Milosevic last year vowed to shut his country's border with Bosnia to punish the rebels for spurning an earlier Western peace plan. But that announcement proved to be posturing as Karadzic and his fellow warlords continued to enjoy support, advice and refuge in Belgrade, where they have spent much of their time since fleeing homes in Sarajevo so they could lay siege to the Bosnian capital.

The current threats appeared more serious, at least for the moment, as Yugoslav authorities turned back a senior official of the rogue leadership when she attempted to cross into their territory. Yugoslav border guards barred self-styled Vice President Biljana Plavsic from returning to her Belgrade apartment after a Wednesday night leadership session meted out a final rejection of the peace plan, the Associated Press reported.

The Bosnian Serbs are entirely dependent on Serbian-led Yugoslavia for the money and munitions needed to wage war.

In denouncing the five-nation peace plan, Karadzic warned his armed followers that they risked deprivation and isolation but that to capitulate to the peace plan would be tantamount to national suicide. Bosnian Serb nationalists would have to withdraw from about one-third of the land they have conquered in Bosnia, under terms of the peace plan.

Even more objectionable, in the rebels' view, is that acceptance would mean endorsement of the internationally recognized borders of Bosnia--forever signing away their chances of unifying captured lands there and in Croatia into an expanded Serbian state.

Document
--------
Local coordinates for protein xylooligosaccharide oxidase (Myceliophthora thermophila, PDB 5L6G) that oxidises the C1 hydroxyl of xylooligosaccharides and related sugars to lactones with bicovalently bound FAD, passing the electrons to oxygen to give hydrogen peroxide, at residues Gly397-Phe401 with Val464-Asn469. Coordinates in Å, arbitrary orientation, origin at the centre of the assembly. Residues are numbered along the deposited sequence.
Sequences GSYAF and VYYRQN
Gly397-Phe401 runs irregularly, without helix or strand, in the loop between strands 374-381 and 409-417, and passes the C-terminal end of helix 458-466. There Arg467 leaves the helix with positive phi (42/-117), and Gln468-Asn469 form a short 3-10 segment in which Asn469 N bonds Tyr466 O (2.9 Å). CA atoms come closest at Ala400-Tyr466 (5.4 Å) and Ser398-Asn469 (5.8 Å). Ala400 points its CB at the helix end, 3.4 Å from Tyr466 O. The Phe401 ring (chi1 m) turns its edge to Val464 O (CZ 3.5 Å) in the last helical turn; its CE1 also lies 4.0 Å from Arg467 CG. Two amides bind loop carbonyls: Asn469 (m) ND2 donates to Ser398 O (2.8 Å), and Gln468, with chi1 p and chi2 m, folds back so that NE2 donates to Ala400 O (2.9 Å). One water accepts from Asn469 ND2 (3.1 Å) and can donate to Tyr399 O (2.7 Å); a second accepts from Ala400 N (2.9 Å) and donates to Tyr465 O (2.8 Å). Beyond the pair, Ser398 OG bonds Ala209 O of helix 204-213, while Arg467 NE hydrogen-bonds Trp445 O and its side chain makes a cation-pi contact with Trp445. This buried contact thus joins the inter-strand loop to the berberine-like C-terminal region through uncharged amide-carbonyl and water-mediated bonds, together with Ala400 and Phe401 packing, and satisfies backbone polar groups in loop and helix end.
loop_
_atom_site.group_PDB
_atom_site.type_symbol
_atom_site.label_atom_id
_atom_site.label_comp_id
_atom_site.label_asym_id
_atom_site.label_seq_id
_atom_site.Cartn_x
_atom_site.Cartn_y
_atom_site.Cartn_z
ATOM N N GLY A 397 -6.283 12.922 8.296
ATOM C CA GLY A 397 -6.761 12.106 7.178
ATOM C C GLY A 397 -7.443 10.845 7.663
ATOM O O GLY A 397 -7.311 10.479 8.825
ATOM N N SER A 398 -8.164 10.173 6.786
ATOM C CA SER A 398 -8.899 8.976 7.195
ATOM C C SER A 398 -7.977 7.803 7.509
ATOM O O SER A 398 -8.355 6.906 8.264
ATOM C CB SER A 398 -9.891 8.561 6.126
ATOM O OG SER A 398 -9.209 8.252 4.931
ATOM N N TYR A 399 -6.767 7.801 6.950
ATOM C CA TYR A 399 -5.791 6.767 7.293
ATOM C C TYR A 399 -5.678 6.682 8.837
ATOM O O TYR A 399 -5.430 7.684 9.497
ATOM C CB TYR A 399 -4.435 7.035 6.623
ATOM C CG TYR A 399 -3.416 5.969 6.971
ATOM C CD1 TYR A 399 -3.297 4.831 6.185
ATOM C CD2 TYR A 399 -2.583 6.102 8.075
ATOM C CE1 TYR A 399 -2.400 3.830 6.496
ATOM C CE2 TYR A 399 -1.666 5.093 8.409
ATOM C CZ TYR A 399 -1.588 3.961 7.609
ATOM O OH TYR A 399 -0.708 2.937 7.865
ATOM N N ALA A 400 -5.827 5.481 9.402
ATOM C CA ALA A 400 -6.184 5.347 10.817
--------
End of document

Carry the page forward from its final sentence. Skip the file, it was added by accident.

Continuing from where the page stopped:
The rebel leadership has called for a referendum on the peace plan Aug. 27-28 and suggested approval could be engineered if the international mediators would give in to their sovereignty demands.

That has already been rejected by the American and European mediators, who presented their peace plan--at least the fourth proposed formula for dividing Bosnia--as a take-it-or-leave-it offer.

Milosevic may be heeding the advice of Russian authorities to push the Bosnian Serbs for compliance in hopes of getting sanctions lifted whether the rebels sign the peace plan or not.

Russian Deputy Foreign Minister Vitaly S. Churkin commented earlier this week that it would be "paradoxical" to continue punishing Serbia and Montenegro with economic sanctions if they were doing all they could to persuade the Bosnian Serbs to settle. After his visit to Belgrade on Monday, Russian Foreign Minister Andrei V. Kozyrev expressed broad support for Milosevic in what he suggested was a genuine effort to get the rebels to accept the peace plan.

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But Milosevic has proved a master at forging and breaking alliances as circumstances suit him. He arranged the political ouster of Croatian Serb leader Milan Babic after that proxy warlord refused in late 1991 to endorse a plan for deploying U.N. peacekeepers to divided Croatia. The Serbian strongman has also repeatedly threatened to cut the supply lifeline to conquered areas of Croatia whenever international pressure has been brought to bear on him to settle disputes there.

Yet Babic has made a political comeback as foreign minister of the rogue Republic of Serbian Krajina--the internationally ostracized but increasingly independent territory seized from Croatia--and the flow of food, fuel and weaponry continues there.

Times staff writers David Lauter and Stanley Meisler in Washington contributed to this report.

Sealing the Border

Yugoslavia, which consists of Serbia and Montenegro, severed political and economic ties with Serbs in Bosnia-Herzegovina after the rebels once again rejected an international peace plan.